So how will a bank avoid finding itself under the iron hand of government control? The easy answer would be to repay the TARP loans and thus remove the government’s boot from the bank’s throat. Unfortunately, that may be easier said than done.

    With both JP Morgan and Goldman Sachs now publicly expressing their desires to repay the TARP loans, the federal government is reacting by throwing an entire obstacle course in their way. With tactics as simple as not telling the CEOs whom to write the check to, to schemes as elaborate as announcing a “stress test” (to be unveiled in May—giving the government enough time to make it as complex as possible, no doubt), the feds are doing their best to avoid relinquishing their hold on the nation’s financial institutions.

    And, yet, its no wonder that these banks want to be free from government influence. The Wall Street Journal quoted financial analyst Peter Cohan, who stated that those banks who repay government funds could have a market advantage. “It could cause business to flow toward the banks that paid TARP back and away from those who haven’t,” he stated.

    It’s little wonder, then, that despite the government’s insistence that its market interference is for the common good, many Americans are beginning to question the government’s level of involvement in their daily lives. A new poll reveals that 52 percent of Americans are concerned that the government will do too much in reaction to the economic situation, the highest percentage since last October.

    And just last week, hundreds of thousands of Americans joined together on Tax Day to register their opposition to the continued government hegemony over the economy. With slogans such as “keep your hands off my bank,” they protested the bailouts, national debt, and wasteful spending that has so characterized “Obama’s America.”

    In spite of attempts by the mainstream media to paint them as a fringe movement, Americans had a “favorable” view of the tea parties by a 51-33 percent margin, with only 15 percent unsure. Tellingly, only 13 percent of the “political class”—an attitudinal term used by Scott Rasmussen—had a favorable view. According to Rasmussen Reports, “Those in the Political Class tend to have more confidence in political leaders and less trust in the wisdom of the American people.”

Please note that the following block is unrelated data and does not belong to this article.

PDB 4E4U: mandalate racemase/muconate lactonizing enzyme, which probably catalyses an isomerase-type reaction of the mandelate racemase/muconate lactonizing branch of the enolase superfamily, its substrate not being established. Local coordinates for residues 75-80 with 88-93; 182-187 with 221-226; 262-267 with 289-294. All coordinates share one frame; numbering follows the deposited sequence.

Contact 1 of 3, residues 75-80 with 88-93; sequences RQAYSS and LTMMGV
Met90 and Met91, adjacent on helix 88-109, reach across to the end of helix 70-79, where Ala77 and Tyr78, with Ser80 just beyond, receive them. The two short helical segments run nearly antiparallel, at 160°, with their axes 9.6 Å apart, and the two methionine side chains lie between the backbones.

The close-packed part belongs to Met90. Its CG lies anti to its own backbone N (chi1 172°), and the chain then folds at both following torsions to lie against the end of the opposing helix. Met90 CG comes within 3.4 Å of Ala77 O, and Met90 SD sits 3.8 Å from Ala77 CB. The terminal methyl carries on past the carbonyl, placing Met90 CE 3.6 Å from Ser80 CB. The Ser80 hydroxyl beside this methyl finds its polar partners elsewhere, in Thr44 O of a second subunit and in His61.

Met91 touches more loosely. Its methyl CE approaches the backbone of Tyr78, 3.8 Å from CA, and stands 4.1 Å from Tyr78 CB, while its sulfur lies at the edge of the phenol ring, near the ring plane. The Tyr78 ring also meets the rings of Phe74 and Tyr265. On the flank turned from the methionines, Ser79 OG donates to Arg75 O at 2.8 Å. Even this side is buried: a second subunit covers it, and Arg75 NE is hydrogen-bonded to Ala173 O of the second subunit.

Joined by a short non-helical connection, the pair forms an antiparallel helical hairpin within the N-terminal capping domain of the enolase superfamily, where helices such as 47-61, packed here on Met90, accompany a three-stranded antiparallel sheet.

The success of the tea parties has made it clear that the government’s continued forays to pillage and plunder private enterprise are at their own risk, and are increasingly unpopular. And with the crypic way this supposed “open” and “transparent” government has been operating, that is no surprise.

    Despite the promises of transparency and openness, the Obama Administration has been icily secretive about how the bailout money is being spent and who is spending it.

    Even their political allies in Congress have complained about how tight-lipped the Administration has become, with the TARP oversight committee chairwoman complaining that the lack of transparency is hurting her ability to fulfill her mission. And the ranking Republican on the Senate Finance Committee added his frustration: “You can’t measure effectiveness when you don’t know what the goals and objectives of a program are, or how the program is being run.”

    Of course, none of this should be surprising. Once the government gains any amount of control, it is loath to lose it. And it is likely to abuse it. Having poured, lent, and pledged more than $13 trillion of taxpayer dollars into the teetering financial system, the federal government is now flexing its muscle at its pigeons’ expense.

    To avoid relinquishing control, it is moving the goal posts just beyond reach to perpetuate the crisis, making those conditions so difficult that the banks will be “encouraged” to “choose” to stay under its iron wings—just as the Russian satellite states “chose” to join and then “remain” with the USSR. And this is nothing short of brutal coercion.

    In the end, the banks who accepted the TARP loans will realize—all too late—that their offer to play by the rules was not enough to satiate the feds. They made a loan of cow; now they want the farm. And they are willing to take it by the force of law.

    Somehow, a “we told you so” just doesn’t quite cut it—especially since those upon whose ears it would fall are already paying with their liberty for an unwelcome lesson.

    Isaac MacMillen is a Contributing Editor of ALG News Bureau. Robert Romano is the Senior Editor of ALG News Bureau.